Sunday April 23, 2017
Sunny 64°F/18°C in Roma EUR, Italia
Cloudy 65°F/18°C in Cedar Park, Texas
Buongiorno amici miei!
"Roma è la città di echi, la città delle illusioni e la città di desiderio". “Rome is the city of echoes, the city of illusions, and the city of desire.”
Giotto di Bondone, the great Renaissance painter and architect said that about Rome back in 1337. Giotto was from Firenze, or Florence, birthplace of the Renaissance. And, in 1297, was seeingContrary to what you may have heard about Italian drivers, Romans DO occasionally stop when the traffic light turns red. As Laura drove along via Cristoforo Colombo toward Roma Centro, the historic center of Rome one evening, the traffic light changed from verde to giallo and finally all the way to rosso. Thus, was presented a business opportunity for the local street people, which might help to explain why Rome drivers don’t like to stop for traffic lights or stop signs. To the right of our car, Squeegee Man approached us gesturing to our crystal-clear windshield. He was followed by Tissue Guy with his bundles of Kleenex. Meanwhile on our left side l’uomo di fiori (Flower Guy) approached the car. Instead of waving him off, like Michael and I had done with Squeegee Man and Tissue Guy, Laura engaged in a rather animated conversation with Flower Guy in sign language. The moment took me back to my student days in New York’s Greenwich Village when the occasional vendors would come into the tavern and pass out trinkets and pens and notes explaining that they were deaf-mutes trying to earn a living. As the light turned green, Laura signed Ciao! and gave him a coin before driving on. He’s one of our neighbors, Laura explained, I’ve been talking to him since I was a little girl. Suddenly, I began to see my new neighbors in a new light.
Roma for the very first
time. 700 years after Giotto observed thusly, I find myself in complete
agreement. The city celebrates its birthday every April 21st. So,
this marks Rome’s 2,770th anniversary. According to the legend, Rome
was founded by the brothers Romulus and Remus in 753 BC following their rescue
from the wilderness by a she-wolf who nursed the tykes and kept them safe. The date
was set arbitrarily in 1 BC by the Roman scholar Marcus Terentius Varro.
Considering the amount of time passed and the volume of Tiber River water that
has flowed under its bridges, Rome is carrying its years very well.
|The Forum - Rome|
The next day, as I walked toward the intersection of Viale dell’Oceano Atlantico and Via Laurentina, on my way to meet Monica for our twice-weekly language exchange, I spotted the old man with his tin cup approaching the stopped cars in the intersection hoping that the passersby would drop a coin in his cup. The elderly fellow was neatly dressed and he displayed a big smile as he approached the cars. On previous occasions, I had been a passenger in Mike or Laura’s car, so it was easier to send the beggar on his way. But now, I was a pedestrian and an easy mark for the panhandler. Recalling the conversation between Laura and the flower vendor the previous evening, I thought, Okay, this guy is my neighbor. I can’t be rude. He’s got me! With that, I reached into my pocket, fished out a coin, and dropped a Euro into his cup. You would have thought he had just won the lottery. Grazie, mille! Signore! Grazie mille! This was followed up by a steady stream of Italian that I could not understand. But, my take-away was that I had just made the old guy’s day. I wished him a good day and went on my way to meet Monica for lunch.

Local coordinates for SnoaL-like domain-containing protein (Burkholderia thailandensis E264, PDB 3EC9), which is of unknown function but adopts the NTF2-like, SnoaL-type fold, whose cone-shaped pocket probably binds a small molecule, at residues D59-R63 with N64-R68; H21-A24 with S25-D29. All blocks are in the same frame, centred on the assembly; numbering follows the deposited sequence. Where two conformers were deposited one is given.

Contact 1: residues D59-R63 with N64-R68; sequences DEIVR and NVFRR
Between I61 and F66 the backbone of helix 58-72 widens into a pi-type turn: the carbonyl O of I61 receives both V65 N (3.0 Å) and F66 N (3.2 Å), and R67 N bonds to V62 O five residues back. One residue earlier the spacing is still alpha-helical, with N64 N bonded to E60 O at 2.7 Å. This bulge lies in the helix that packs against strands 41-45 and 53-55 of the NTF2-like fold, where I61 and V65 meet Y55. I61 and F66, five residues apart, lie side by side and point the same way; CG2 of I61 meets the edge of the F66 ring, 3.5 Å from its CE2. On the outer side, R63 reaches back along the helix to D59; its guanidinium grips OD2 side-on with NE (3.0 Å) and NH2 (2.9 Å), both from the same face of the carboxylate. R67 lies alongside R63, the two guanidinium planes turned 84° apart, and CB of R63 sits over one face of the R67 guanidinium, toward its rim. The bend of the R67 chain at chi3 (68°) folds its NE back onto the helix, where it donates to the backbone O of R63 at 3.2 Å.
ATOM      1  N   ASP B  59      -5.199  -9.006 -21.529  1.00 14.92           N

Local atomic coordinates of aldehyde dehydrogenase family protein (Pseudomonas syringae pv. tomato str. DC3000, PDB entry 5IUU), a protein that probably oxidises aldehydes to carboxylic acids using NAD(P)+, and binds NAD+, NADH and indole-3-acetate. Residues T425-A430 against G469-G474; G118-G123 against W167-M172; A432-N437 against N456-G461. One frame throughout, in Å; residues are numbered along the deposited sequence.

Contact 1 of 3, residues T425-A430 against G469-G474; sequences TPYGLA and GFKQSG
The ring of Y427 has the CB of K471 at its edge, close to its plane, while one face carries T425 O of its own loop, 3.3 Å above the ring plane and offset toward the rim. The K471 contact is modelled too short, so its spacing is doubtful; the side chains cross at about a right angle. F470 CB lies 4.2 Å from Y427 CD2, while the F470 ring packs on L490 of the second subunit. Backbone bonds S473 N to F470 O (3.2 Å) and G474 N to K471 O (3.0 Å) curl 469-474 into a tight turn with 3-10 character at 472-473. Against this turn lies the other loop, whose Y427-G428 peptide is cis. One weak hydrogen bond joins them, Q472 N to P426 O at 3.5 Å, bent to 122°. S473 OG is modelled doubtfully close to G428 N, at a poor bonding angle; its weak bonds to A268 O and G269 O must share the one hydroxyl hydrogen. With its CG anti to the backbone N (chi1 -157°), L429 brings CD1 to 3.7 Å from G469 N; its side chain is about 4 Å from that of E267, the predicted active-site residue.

Two hours later as I returned to my apartment, the old fellow was still there with his little tin cup walking through the stopped cars at the intersection. Instinctively, I reached into my pocket as I approached him. Ciao! Come va! I greeted him. Hi, how’s it going. Seeing me reach into my pocket, he waved me off, indicating that my previous contribution was sufficient. That’s when I realized that he considered me one of HIS neighbors, and was not going to wear out his welcome. And so, it went, until the day I left Rome to return to the States. I would pass through that intersection on my way to the Metro, or to meet Monica for our language exchange, or to meet Michael at the Falafel place for lunch. It was part of my neighborhood routine to drop a coin in the little tin cup on my way out, and receive a greeting and a Grazie on my way home.
On the Saturday before I left to return to Texas, I passed him on my way to the Laurentina Metro station on my way to Piazza Barberini to meet my friend Alba for lunch. Following our usual ritual, I greeted him and dropped some coins in his cup to a flurry of Ciao’s and Grazie mille’s, and walked along to catch the Metro for the subway trip downtown. A few hours later, I took the Metro back to the Laurentina station, which is at one end of the Metro “B” line. As I walked up the long hill along Via Laurentina, I saw a familiar fellow approaching. It was the elderly panhandler. He was on his way home after a successful day on his chosen corner. So many Romans travel the Metro to work. Panhandlers, it seems are no exception.
©Mike Botula 2017
[Mike Botula is the author of LST 920: Charlie Botula’s Long, Slow Target! (Amazon Books) MikeBo’s Blog is a wholly owned subsidiary of his web site www.mikebotula.com , and is linked to Facebook, Twitter and Google Plus!]